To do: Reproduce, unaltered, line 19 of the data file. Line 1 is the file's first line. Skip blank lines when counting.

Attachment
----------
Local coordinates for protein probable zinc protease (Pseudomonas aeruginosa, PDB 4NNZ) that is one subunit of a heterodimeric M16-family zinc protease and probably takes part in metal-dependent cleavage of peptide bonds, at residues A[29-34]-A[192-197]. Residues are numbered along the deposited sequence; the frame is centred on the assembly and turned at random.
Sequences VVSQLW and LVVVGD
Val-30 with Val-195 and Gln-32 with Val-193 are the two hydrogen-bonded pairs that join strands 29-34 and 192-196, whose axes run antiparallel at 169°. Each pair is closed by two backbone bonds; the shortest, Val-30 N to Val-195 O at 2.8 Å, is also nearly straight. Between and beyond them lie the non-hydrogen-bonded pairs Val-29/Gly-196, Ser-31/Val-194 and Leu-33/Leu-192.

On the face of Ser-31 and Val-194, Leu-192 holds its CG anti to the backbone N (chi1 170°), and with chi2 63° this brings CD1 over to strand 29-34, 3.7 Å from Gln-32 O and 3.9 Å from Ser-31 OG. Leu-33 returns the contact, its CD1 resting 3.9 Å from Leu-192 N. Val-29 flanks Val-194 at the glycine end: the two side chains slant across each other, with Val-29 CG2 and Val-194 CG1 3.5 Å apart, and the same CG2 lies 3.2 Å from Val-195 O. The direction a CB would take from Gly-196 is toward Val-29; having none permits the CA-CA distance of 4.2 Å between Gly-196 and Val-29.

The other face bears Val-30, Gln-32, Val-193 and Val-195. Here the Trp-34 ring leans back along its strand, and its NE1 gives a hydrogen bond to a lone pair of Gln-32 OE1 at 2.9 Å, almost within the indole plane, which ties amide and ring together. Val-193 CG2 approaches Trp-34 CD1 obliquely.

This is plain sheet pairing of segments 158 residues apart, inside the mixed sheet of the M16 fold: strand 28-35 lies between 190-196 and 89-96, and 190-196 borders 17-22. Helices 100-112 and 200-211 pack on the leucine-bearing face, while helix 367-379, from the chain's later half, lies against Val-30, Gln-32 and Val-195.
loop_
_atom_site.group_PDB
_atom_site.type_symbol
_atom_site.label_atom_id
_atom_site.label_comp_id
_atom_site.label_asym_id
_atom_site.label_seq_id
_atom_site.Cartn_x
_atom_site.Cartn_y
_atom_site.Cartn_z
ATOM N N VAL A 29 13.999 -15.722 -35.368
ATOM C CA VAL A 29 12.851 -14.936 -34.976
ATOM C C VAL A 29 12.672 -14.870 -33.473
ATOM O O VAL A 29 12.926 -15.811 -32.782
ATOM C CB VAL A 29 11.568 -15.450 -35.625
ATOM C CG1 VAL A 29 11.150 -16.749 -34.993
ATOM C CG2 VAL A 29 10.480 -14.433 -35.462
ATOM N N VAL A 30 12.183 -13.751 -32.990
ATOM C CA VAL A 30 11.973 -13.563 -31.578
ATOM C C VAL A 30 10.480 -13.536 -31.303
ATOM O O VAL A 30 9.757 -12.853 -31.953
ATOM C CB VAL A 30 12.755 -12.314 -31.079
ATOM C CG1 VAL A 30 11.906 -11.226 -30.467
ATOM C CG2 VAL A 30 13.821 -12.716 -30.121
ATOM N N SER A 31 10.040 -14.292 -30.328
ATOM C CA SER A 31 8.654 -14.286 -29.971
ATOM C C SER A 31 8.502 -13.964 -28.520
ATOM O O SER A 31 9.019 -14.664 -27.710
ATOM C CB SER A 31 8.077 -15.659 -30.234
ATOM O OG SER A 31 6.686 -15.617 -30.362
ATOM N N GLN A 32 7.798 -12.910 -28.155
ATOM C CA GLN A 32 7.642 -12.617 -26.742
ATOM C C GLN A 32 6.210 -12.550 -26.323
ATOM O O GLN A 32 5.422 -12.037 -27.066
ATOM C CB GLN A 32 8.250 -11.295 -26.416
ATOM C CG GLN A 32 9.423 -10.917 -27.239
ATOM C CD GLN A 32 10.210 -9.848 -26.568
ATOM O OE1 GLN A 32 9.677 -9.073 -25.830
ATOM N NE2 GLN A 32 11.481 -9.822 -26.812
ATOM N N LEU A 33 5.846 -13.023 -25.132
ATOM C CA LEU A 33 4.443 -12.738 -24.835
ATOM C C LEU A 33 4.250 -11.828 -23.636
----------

ATOM C C VAL A 29 12.672 -14.870 -33.473